12. Fred Morstatter et al., ‘SAGE: A Hybrid Geopolitical Event Forecasting System’, in Proceedings of the Twenty-Eighth International Joint Conference on Artificial Intelligence (Twenty-Eighth International Joint Conference on Artificial Intelligence {IJCAI-19}, Macao, China: International Joint Conferences on Artificial Intelligence Organization, 2019), 6557–59, https://doi.org/10.24963/ijcai.2019/955. ↩︎

  13. Yue Ning et al., ‘Spatio-Temporal Event Forecasting and Precursor Identification’, in Proceedings of the 25th ACM SIGKDD International Conference on Knowledge Discovery & Data Mining (KDD ’19: The 25th ACM SIGKDD Conference on Knowledge Discovery and Data Mining, Anchorage AK USA: ACM, 2019), 3237–38, [https://doi.org/10.1145/3292500.3332291] ↩︎

  14. See, for example, the IARPA’s BETTER program. ↩︎

  15. See Ought’s Elicit. ↩︎

  16. I owe this point to Nuño Sempere. ↩︎

  17. See, for example, Keren Yarhi-Milo, Knowing the Adversary: Leaders, Intelligence, and Assessment of Intentions in International Relations (Princeton University Press, 2014), https://press.princeton.edu/books/hardcover/9780691159157/knowing-the-adversary. ↩︎

  18. Jeffrey A. Friedman, War and Chance: Assessing Uncertainty in International Politics (Oxford University Press, 2019). ↩︎

  19. My wild conjecture inspired by Jonas D Hasbach and Maren Bennewitz, ‘The Design of Self-Organizing Human–Swarm Intelligence’, Adaptive Behavior, 3 July 2021, 10597123211017550, https://doi.org/10.1177/10597123211017550. ↩︎

  20. Fred Morstatter et al., ‘SAGE: A Hybrid Geopolitical Event Forecasting System’. ↩︎

  21. Yunqiu Xu et al., ‘Deep Reinforcement Learning with Stacked Hierarchical Attention for Text-Based Games’, n.d., 13. ↩︎

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2 comments, sorted by Click to highlight new comments since: Today at 5:52 AM
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tl;dr - I don't believe the Metaculus prediction is materially better than the community median.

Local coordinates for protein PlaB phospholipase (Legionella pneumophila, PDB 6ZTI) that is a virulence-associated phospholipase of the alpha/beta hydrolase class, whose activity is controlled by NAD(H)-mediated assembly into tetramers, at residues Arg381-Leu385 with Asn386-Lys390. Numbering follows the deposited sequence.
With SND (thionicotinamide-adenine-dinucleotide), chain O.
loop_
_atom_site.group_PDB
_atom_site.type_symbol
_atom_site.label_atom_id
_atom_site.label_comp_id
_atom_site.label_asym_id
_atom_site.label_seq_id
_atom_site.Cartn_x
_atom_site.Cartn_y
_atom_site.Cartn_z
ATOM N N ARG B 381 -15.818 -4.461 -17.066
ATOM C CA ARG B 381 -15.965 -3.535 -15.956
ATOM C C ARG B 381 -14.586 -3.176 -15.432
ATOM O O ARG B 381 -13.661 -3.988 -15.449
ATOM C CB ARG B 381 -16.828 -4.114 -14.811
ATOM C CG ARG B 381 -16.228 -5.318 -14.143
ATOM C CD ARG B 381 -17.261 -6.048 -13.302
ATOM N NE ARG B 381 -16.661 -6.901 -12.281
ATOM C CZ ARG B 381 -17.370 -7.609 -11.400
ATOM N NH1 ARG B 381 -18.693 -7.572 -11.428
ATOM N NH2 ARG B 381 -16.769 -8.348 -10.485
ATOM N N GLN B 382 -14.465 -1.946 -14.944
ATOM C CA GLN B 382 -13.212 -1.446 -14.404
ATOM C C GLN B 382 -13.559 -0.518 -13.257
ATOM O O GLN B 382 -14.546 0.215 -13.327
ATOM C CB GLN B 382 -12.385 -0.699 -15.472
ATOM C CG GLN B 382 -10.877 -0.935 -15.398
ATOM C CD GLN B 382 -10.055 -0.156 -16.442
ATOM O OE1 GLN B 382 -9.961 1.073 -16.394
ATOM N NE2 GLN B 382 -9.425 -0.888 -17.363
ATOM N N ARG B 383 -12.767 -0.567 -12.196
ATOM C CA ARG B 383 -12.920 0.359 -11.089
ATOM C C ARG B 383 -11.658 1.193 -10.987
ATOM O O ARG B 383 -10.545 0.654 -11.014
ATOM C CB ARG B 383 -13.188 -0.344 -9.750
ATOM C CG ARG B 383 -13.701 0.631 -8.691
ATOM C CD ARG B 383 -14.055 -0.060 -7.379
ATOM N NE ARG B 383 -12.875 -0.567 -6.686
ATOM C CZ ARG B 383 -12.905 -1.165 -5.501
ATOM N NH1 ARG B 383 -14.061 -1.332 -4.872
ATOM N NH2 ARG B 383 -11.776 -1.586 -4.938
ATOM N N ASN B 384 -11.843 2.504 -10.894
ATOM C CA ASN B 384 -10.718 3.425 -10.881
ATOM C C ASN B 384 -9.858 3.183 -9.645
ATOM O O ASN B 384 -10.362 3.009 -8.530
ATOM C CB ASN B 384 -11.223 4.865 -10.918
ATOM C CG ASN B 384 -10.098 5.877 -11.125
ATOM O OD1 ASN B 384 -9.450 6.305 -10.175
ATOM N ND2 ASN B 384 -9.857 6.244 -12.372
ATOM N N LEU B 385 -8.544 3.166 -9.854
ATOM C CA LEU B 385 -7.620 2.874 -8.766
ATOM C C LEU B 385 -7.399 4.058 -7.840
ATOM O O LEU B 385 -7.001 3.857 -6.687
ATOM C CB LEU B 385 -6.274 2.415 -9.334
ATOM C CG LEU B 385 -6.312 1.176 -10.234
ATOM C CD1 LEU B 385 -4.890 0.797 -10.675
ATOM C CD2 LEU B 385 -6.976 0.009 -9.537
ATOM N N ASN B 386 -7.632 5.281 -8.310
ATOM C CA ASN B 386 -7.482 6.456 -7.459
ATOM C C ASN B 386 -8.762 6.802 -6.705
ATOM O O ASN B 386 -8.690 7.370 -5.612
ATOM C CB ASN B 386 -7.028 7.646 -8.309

Another example is Metaculus Prediction, an ML algorithm that calibrates and weights each forecaster’s prediction after training on forecaster-level predictions and track records. From 2015 to 2021, it outperformed the median forecast in the Metaculus community by 24% on binary questions and by 9% on continuous questions.

This is at best a misleading way of describing the performance of the Metaculus prediction vs the community (median) prediction. 

We can slice the data in any number of ways, and I can't find any way to suggest the Metaculus prediction outperformed the median prediction by 24%. 

Looking at (for all time):

BrierResolveCloseAll Times
Community median0.1210.1230.153
Metaculus0.1160.1160.146
Difference4.3%6.0%4.8%
    
LogResolveCloseAll
Community median0.420.4120.274
Metaculus0.4310.4310.295
Difference2.6%4.6%7.7%

None of these are close to 24%. I also think that given the Metaculus algorithm only came into existence in June 2017, we should really only look at performance more recently. For example, the same table looking at everything from July 2018 onwards looks like:

BrierResolveCloseAll Times
Community median0.1070.1050.147
Metaculus0.1080.1130.156
Difference-0.9%-7.1%-5.8%
    
LogResolveCloseAll
Community median0.4620.4630.26
Metaculus0.4480.4260.226
Difference-3.0%-8.0%-13.1%

Now the community median outperforms every time!

For continuous questions the Metaculus forecast has more consistently outperformed out-of-sample, but still smaller differences than what you've claimed:

ContinuousResolveCloseAll
Community2.262.221.69
Metaculus2.322.321.74
Difference2.7%4.5%3.0%
    
    
Continuous (July '18 -)ResolveCloseAll
Community2.282.271.73
Metaculus2.352.381.79
Difference3.1%4.8%3.5%

I would also note that %age difference here is almost certainly the wrong metric for measuring the difference between Brier scores.

Thanks for checking! I think our main difference is that you use data from Metaculus prediction whereas I used Metaculus postdiction, which "uses data from all other questions to calibrate its result, even questions that resolved later." Right now, this gives Metaculus an average log score of 0.519 vs. the community's 0.419 (total questions: 885) for binary questions, 2.43 vs. 2.25 for 537 continuous questions, evaluated at resolve time.